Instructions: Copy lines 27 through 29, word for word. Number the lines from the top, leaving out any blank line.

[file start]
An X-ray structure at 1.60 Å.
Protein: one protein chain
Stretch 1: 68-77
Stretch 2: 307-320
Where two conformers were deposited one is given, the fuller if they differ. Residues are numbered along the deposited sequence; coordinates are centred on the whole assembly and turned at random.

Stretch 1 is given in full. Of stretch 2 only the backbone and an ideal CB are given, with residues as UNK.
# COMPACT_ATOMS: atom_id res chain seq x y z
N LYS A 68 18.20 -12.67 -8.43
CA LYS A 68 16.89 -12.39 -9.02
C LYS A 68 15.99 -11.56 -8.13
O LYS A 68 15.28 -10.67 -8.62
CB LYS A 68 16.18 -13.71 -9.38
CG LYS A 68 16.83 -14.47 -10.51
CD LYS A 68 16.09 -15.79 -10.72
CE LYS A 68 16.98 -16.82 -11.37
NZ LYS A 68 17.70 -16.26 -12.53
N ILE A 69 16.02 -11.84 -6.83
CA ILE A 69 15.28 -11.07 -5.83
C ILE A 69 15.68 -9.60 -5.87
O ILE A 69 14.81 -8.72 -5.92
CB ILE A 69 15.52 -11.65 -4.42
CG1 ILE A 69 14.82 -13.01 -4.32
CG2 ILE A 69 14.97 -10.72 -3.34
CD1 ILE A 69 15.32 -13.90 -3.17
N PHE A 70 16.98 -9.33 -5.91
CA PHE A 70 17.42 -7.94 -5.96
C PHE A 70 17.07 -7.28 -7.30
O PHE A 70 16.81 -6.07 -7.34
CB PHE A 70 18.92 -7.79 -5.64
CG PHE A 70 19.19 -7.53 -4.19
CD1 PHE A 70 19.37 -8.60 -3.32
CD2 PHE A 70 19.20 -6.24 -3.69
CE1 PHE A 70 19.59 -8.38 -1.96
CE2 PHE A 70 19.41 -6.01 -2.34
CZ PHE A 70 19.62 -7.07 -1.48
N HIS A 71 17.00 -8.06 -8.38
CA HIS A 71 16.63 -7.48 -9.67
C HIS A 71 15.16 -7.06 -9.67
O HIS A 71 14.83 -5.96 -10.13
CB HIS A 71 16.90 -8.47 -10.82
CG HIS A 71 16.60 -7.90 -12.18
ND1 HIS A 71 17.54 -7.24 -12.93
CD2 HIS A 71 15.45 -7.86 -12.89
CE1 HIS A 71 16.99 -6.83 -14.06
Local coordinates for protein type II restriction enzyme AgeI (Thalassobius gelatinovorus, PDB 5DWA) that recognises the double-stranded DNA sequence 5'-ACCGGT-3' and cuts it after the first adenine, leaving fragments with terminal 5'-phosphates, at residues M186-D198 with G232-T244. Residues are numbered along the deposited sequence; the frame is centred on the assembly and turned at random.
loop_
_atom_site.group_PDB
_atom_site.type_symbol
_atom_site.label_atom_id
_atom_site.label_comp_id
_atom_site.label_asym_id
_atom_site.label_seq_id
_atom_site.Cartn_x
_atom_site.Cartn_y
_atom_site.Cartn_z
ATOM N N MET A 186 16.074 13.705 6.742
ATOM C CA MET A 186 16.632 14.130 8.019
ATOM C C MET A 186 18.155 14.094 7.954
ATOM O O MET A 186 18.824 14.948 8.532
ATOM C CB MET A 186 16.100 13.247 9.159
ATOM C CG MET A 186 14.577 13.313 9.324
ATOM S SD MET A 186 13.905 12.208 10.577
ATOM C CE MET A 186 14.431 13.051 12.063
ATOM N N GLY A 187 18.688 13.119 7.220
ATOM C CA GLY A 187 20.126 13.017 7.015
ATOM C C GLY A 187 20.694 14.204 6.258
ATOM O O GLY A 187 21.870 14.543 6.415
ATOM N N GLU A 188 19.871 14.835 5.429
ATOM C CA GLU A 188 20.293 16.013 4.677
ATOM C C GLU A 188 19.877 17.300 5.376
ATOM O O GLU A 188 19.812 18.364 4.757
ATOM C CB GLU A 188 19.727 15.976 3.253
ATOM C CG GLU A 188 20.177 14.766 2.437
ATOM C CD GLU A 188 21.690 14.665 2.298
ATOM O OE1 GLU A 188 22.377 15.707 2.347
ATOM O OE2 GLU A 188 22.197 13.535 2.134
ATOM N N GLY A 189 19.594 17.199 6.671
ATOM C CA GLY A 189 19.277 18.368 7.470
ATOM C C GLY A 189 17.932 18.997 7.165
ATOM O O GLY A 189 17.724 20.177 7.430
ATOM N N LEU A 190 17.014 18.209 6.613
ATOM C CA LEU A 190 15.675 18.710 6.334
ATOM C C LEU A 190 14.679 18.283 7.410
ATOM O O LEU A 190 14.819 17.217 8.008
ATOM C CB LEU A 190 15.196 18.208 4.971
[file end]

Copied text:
C PHE A 70 17.07 -7.28 -7.30
O PHE A 70 16.81 -6.07 -7.34
CB PHE A 70 18.92 -7.79 -5.64